1. We believe that a large proportion of 0-mixin transactions are pool payouts. These transactions should come to no one's surprise that they are traceable, since the pools themselves publish the payment amount to each transaction hash. Thus, we believe that the claims stemming from the traceability of transactions before 0-mixin transactions were banned to be misplaced. If, for example, 50% of non-pool payouts used a positive mixin and 0% of pool payouts did, then the traceability is less for the transactions that use these mixins and greater for pool payouts. We recommend that this is acknowledged in a later iteration of the paper. Ideally, the proportion of pool payouts can be found and compared to the proportion of non-pool payouts, with different traceability proportions for each. There are several reasons why these transactions neither reduce the anonymity of the transaction itself or other users. In regards to the former, coinbase transactions (ie: new rewards given to the pool) are 0-mixin, since having mixins is useless if the input is brand new and seen for the first time. Anyone who mines understands that the source of thier money is clear. In regards to other transactions, the pool payouts occur within the day, reducing the negative impact spending these transactions has on other users who may have borrowed the input for their transaction. Thus, pool payouts should include additional mixins, but excluding them has relatively minimal harm. The larger threat is the opportunity cost, where the additional mixins could provide greater levels of privacy for other users. Furthermore, all transactions are still unlinkable by the MRL definition of the word (see "Other Information" point 4) ([source](https://www.reddit.com/r/Monero/comments/65dj7u/an_empirical_analysis_of_linkability_in_the/dga1rza/?context=1)).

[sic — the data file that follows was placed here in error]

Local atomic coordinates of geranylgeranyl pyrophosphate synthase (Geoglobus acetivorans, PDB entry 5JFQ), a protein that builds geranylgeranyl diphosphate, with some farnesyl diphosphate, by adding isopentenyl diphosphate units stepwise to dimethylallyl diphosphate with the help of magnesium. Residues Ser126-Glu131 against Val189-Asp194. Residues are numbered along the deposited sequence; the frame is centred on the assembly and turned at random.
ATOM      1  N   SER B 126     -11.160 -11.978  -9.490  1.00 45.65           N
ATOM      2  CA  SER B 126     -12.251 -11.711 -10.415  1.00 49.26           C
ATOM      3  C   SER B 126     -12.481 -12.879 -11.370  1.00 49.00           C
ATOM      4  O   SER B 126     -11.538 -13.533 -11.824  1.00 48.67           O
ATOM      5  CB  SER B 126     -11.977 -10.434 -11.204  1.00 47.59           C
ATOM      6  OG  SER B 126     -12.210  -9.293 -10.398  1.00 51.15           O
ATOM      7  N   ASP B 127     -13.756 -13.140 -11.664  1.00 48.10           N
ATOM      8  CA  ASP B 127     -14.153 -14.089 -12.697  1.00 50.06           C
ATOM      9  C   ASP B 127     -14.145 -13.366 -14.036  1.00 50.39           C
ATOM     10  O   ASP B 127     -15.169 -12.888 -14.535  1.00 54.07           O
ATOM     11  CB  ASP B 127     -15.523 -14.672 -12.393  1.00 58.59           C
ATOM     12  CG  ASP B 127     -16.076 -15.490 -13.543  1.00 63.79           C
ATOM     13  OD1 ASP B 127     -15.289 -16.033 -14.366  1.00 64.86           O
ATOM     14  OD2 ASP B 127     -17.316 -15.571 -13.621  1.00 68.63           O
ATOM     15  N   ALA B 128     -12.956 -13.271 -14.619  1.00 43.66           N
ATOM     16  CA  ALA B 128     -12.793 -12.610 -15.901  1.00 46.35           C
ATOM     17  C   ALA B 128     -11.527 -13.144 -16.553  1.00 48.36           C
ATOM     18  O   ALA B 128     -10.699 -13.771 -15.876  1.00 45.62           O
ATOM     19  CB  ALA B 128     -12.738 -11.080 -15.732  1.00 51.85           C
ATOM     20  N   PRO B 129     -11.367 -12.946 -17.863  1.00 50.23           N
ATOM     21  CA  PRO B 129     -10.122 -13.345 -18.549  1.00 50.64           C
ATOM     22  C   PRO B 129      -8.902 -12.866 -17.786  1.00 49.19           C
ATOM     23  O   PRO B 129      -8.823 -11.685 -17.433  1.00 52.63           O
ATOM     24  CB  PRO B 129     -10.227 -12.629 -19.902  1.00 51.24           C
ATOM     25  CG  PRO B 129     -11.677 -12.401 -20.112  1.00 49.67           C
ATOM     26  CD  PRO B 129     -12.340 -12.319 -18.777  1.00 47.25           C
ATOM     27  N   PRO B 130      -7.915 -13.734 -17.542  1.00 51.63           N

1. We believe that a large proportion of 0-mixin transactions are pool payouts. These transactions should come to no one's surprise that they are traceable, since the pools themselves publish the payment amount to each transaction hash. Thus, we believe that the claims stemming from the traceability of transactions before 0-mixin transactions were banned to be misplaced. If, for example, 50% of non-pool payouts used a positive mixin and 0% of pool payouts did, then the traceability is less for the transactions that use these mixins and greater for pool payouts. We recommend that this is acknowledged in a later iteration of the paper. Ideally, the proportion of pool payouts can be found and compared to the proportion of non-pool payouts, with different traceability proportions for each. There are several reasons why these transactions neither reduce the anonymity of the transaction itself or other users. In regards to the former, coinbase transactions (ie: new rewards given to the pool) are 0-mixin, since having mixins is useless if the input is brand new and seen for the first time. Anyone who mines understands that the source of their money is clear. In regards to other transactions, the pool payouts occur within the day, reducing the negative impact spending these transactions has on other users who may have borrowed the input for their transaction. Thus, pool payouts should include additional mixins, but excluding them has relatively minimal harm. The larger threat is the opportunity cost, where the additional mixins could provide greater levels of privacy for other users. Furthermore, all transactions are still unlinkable by the MRL definition of the word (see "Other Information" point 4) ([source](https://www.reddit.com/r/Monero/comments/65dj7u/an_empirical_analysis_of_linkability_in_the/dga1rza/?context=1)).